Kansas Man Facing 25 Years for Cannabis That Stopped Chronic Seizures
“I don’t want to think about it.”
A Kansas resident is facing 25 years in prison for growing a single marijuana plant. Larry Burgess, a cancer survivor, turned to marijuana when prescription drugs failed to alleviate his seizure disorder.
No Cannabis Love in Kansas
“No seizure medication helped. In fact, my seizures got progressively worse over time. It was terrible. Terrible. At my lowest I contemplated suicide,” Burgess told KCTV5 News. At one point, he was taking 23 pills per day to combat the seizures with little effect.
Fredonia, Kan., authorities were possibly tipped off when Burgess chronicled his marijuana-growing endeavors on Instagram.
“Mary is growing good. What a beautiful girl. The quality seizure medicine I’m going to extract out of her,” Burgess captioned a photo of the plant, which remains illegal in Kansas for all purposes, including medicinal.
Police came knocking and after arresting him, kept him in custody at the jail. A few hours later, security footage obtained by KCTV5 showed Burgess suffering a seizure.
The judge for Burgess’ case granted him a special bail provision, allowing him to move to Colorado. There, he holds a medical marijuana card. His case is still pending and has been postponed to an undetermined date, giving Burgess and his wife anxiety.
“I don’t want to think about it because I just feel like if we try to. If we try to figure out what we’re going to do. We’re going to fall apart trying to figure it out,” Shannon Burgess said.
Cannabis has slowly become more acceptable across the states, even as federal law continues to consider it a Schedule 1 drug. Eleven states, including Colorado where Burgess now resides, have permitted recreational use. Others that have not legalized the substance, have seen legislative pushes to do so and have reduced penalties and even expunged records for prior convictions.
In Kansas, however, the gains have been nonexistent. Kansas’ largest city, Wichita, attempted to legalize it at a city level, but a court case brought by Kansas Attorney General Derek Schmidt was thrown out on technical grounds that a referendum had been improperly filed with the city.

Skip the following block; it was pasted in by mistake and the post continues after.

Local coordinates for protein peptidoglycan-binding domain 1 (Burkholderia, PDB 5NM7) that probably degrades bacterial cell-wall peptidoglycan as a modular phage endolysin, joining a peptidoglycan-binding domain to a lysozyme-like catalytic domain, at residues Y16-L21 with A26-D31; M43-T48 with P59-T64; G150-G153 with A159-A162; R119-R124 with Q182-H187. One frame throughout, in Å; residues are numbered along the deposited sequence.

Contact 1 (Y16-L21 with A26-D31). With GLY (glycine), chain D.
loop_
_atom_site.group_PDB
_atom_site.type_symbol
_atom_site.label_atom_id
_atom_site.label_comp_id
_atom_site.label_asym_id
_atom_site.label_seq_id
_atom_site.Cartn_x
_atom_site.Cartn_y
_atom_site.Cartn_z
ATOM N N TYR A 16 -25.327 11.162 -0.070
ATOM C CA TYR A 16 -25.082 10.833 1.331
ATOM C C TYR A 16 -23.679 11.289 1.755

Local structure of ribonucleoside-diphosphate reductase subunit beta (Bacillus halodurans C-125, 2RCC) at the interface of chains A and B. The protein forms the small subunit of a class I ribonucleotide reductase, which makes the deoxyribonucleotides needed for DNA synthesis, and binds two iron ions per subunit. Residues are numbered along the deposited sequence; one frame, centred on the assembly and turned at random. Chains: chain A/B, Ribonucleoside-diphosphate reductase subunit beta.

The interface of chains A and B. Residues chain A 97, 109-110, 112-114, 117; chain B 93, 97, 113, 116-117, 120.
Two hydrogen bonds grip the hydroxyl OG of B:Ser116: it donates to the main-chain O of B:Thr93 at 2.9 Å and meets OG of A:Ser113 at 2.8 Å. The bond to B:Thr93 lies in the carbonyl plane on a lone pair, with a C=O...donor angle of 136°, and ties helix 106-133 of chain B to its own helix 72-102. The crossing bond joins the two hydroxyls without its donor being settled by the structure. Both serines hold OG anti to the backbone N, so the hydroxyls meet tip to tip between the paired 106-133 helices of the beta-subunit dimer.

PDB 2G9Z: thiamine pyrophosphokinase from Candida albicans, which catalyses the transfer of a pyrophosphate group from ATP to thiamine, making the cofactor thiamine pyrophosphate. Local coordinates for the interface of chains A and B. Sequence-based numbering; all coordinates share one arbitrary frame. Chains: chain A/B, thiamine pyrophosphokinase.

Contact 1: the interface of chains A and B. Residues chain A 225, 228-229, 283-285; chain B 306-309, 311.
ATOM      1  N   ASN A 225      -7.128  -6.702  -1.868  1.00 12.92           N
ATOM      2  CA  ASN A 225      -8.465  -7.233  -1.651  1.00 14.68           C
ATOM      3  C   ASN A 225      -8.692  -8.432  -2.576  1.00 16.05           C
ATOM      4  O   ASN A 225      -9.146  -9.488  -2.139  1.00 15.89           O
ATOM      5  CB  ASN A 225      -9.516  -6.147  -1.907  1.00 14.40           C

Kansas Governor Laura Kelly, Democrat, has been on the record as willing to legalize it, but three bills in the state legislature were stalled in 2019. Governor Kelly’s office declined to comment on the matter and referred Citizen Truth to Schmidt’s office. Requests for comments from Schmidt went unanswered.
Burgess was charged with three felonies: growing marijuana, manufacturing a controlled substance, and using a cellular or computer device to facilitate the commission of a felony, according to Bruce Kennedy, reporting for Leafly, a marijuana news outlet.
‘Overcome with Emotion’
Cannabis was not the first thing Burgess tried to cure his condition of grand mal seizures. Their severity meant he was incapable of keeping a full-time job for the past 10 years. He began experiencing them in 2009.
“I’d had several concussions as a child and then a couple in high school and one from a car crash incident,” he said. “They never actually pinpointed what caused my seizures to start, but it was probably one of those.”
Once the seizures, often lasting up to 2 minutes, end, Burgess experiences a loss of energy and cognitive ability. Cannabis, he said, both reduces the number of seizures and the time it takes to recover from them.
Doctors tried several prescription drugs and his general physician referred him to a Wichita hospital, which ran a number of tests including spinal taps and cat scans. Ultimately, they attributed the seizures to ‘conversion disorder,’ a psychological condition.
As a kid, Burgess was sexually abused, and he said he repressed thoughts of it until he became a father himself. Wichita doctors indicated that situation could be the reason for the seizures.
In 2013, Burgess and his wife went to the Mayo Clinic in Minnesota where he was diagnosed with grand mal seizures, not conversion disorder.
He began purchasing marijuana from Denver, a strain called The Industrial Plant that his research indicated had helped other people manage chronic seizures.
The first time he smoked two joints in Denver, he experienced a sound, seizure-free sleep.
“I was overcome with emotion,” Burgess said. “I called my wife; she was sobbing, I was sobbing. And from that moment on I was an advocate. Trying that was a life-changer.”
Now, after uprooting his family and moving to Colorado, his life hinges upon the court case in Kansas. Burgess was clear he would not defy a bench warrant or try to evade the trial. Doing so would only result in Colorado police arresting him and extraditing him.
Burgess is open to a plea deal, he said, for misdemeanors, but doesn’t believe it is fair to have felonies on his record over it.
The Wilson County prosecutor did not respond to KCTV5’s request for comment.
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